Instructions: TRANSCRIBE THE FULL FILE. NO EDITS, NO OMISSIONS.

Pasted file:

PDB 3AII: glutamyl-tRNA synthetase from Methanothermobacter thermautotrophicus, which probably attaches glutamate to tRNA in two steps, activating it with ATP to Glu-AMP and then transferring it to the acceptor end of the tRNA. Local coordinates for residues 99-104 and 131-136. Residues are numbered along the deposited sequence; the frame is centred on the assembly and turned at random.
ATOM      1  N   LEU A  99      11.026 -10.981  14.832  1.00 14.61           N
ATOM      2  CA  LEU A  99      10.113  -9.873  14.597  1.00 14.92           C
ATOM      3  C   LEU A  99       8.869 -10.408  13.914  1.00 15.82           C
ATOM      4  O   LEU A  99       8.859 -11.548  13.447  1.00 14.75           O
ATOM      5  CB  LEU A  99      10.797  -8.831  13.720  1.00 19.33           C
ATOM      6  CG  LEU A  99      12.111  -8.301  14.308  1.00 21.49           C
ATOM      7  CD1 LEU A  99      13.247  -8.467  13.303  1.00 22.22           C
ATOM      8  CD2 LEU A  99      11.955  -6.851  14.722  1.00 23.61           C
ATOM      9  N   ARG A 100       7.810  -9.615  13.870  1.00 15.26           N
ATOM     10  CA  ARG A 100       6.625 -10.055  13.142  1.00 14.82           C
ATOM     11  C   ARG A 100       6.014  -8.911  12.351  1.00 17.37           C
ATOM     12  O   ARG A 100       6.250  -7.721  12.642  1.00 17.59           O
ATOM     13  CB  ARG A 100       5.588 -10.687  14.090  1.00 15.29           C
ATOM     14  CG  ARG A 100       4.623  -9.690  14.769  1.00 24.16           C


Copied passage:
PDB 3AII: glutamyl-tRNA synthetase from Methanothermobacter thermautotrophicus, which probably attaches glutamate to tRNA in two steps, activating it with ATP to Glu-AMP and then transferring it to the acceptor end of the tRNA. Local coordinates for residues 99-104 and 131-136. Residues are numbered along the deposited sequence; the frame is centred on the assembly and turned at random.
ATOM      1  N   LEU A  99      11.026 -10.981  14.832  1.00 14.61           N
ATOM      2  CA  LEU A  99      10.113  -9.873  14.597  1.00 14.92           C
ATOM      3  C   LEU A  99       8.869 -10.408  13.914  1.00 15.82           C
ATOM      4  O   LEU A  99       8.859 -11.548  13.447  1.00 14.75           O
ATOM      5  CB  LEU A  99      10.797  -8.831  13.720  1.00 19.33           C
ATOM      6  CG  LEU A  99      12.111  -8.301  14.308  1.00 21.49           C
ATOM      7  CD1 LEU A  99      13.247  -8.467  13.303  1.00 22.22           C
ATOM      8  CD2 LEU A  99      11.955  -6.851  14.722  1.00 23.61           C
ATOM      9  N   ARG A 100       7.810  -9.615  13.870  1.00 15.26           N
ATOM     10  CA  ARG A 100       6.625 -10.055  13.142  1.00 14.82           C
ATOM     11  C   ARG A 100       6.014  -8.911  12.351  1.00 17.37           C
ATOM     12  O   ARG A 100       6.250  -7.721  12.642  1.00 17.59           O
ATOM     13  CB  ARG A 100       5.588 -10.687  14.090  1.00 15.29           C
ATOM     14  CG  ARG A 100       4.623  -9.690  14.769  1.00 24.16           C